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Journals 2008/2009

Jeff Lawrence
Lowrey Middle School, Tahlequah, OK

"Factors Controlling Coccolithophore Calcification in the Ocean"
R/V Roger Revelle
December 4, 2008 - January 2, 2009
Journal Index:
December 2 - 3 - 4 - 5 - 6 - 7 - 8 - 9 - 10
                11 - 12 - 13 - 14 - 15 - 16 - 17
                18 - 19 - 20 - 21 - 22 - 23 - 24
                25 - 26 - 27 - 28 - 29 - 30 - 31 January 1 - 2

December 17, 2008
Working Aboard a Research Vessel

I spend a lot of my 12-hour shift on the deck helping to deploy the CTD and to gather water samples for analysis. After the CTD is back onboard, I am off to help gather the water samples for the Bigelow Labs group. We gather six two liter containers each time there is a cast and then take them into the main lab to filter for varying compounds which include organic and inorganic, organisms, chlorophyll, and hopefully coccolithophores. This process keeps Emily and me very busy. Emily Lyskowski is a lab technician working with Dr. Balch; she helps by filtering in the lab with the water samples collected from the CTD. Sometimes we are not even done with one sample before it is time to cock the bottles on the CTD and began gathering another sample. The CTD is the scientific instrument used the most onboard the REVELLE. It is deployed 4-7 times a day to gather data of the ocean's profile or water samples to be studied in the labs. The shift is packed with lots of activity. Matt Durham is always around to help deploy instruments off the ship. Matt Durham and Rob Pallomares work as the liaisons between the scientists and the ship's crew when instruments must go into the water. They are an important part of making the science happen. You will always see one or the other if not both when the CTD and other instruments are lowered into the ocean.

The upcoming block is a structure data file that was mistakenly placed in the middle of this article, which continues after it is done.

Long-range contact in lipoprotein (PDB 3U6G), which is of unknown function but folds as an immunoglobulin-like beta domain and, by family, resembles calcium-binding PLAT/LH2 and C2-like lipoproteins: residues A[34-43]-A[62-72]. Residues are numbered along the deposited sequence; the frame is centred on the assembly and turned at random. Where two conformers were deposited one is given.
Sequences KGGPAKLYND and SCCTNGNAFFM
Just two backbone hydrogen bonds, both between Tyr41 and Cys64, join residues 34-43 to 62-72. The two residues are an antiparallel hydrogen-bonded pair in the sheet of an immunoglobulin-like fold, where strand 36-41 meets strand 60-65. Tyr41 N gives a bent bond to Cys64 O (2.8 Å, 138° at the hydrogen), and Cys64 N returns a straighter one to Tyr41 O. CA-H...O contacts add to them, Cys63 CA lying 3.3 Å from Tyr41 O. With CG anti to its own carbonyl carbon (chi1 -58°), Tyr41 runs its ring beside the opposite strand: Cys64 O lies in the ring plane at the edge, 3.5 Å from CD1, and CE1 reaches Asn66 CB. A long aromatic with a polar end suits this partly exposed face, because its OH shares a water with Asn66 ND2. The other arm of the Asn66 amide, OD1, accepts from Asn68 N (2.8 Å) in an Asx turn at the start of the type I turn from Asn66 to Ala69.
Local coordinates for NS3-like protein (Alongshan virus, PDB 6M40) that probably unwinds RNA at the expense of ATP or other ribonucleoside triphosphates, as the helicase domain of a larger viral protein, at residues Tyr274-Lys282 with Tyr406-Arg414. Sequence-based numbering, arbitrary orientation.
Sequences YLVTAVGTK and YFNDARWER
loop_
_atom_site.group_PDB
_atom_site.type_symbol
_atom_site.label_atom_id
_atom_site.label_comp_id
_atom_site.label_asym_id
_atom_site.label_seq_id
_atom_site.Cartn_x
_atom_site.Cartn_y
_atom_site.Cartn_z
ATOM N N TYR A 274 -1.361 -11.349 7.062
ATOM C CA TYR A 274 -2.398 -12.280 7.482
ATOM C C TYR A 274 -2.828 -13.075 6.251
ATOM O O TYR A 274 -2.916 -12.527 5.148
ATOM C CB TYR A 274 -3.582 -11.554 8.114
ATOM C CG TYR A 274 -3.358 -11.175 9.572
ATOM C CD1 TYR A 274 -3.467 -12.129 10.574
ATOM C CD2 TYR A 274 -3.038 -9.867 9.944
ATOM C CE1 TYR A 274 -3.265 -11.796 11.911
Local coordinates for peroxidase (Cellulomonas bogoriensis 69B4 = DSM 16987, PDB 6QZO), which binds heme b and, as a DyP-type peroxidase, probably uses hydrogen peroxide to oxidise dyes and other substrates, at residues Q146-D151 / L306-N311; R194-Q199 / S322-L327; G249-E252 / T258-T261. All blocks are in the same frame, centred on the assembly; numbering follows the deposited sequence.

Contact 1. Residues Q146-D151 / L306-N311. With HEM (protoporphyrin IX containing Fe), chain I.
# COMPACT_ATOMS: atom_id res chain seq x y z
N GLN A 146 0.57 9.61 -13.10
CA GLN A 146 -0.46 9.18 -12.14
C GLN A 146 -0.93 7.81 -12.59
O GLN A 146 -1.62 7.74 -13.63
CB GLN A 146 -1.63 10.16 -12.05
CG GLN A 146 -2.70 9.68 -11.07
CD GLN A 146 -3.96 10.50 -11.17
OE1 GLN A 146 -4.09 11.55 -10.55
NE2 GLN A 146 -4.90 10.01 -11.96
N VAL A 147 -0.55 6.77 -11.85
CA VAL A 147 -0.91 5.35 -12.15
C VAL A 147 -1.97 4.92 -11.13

Matt Durham on the right with Daniel Valla
Rob Pallomares directs the deployment of the CTD.

By midnight I have no trouble falling asleep aboard the ship even though it may be listing somewhat. The cabins or sleeping quarters are not large, but are adequate and comfortable as long as the ocean cooperates. Living aboard a ship is quite different from living on land. Your body must adjust to the constant moving of the ship. It moves in every direction, up and down, side to side, and both ways at the same time. Your legs have to adjust to the deck coming up to your feet and moving away. Going up and down stairs can be quite an adventure until you get accustomed to the movement. You always want to have three points of contact when the ship is listing. On land you just have two, you walk straight up and forward. On a ship three and sometimes four are needed. There are handrails all about the ship to help you keep your balance and keep moving. The passageways (hallways) are narrow and you must look ahead to allow others to pass through. We are instructed to keep all doors closed at all times when the ship is underway or someone could get hurt and possibly lose a finger or a hand.

My living quarters while on board

Questions of the day:
  1. How far does the United States claim its coastal water boundary?
  2. Look at the ship data URL: and tell me how fast the ship is moving in knots?
  3. How fast is a knot in terms of the speed of a ship?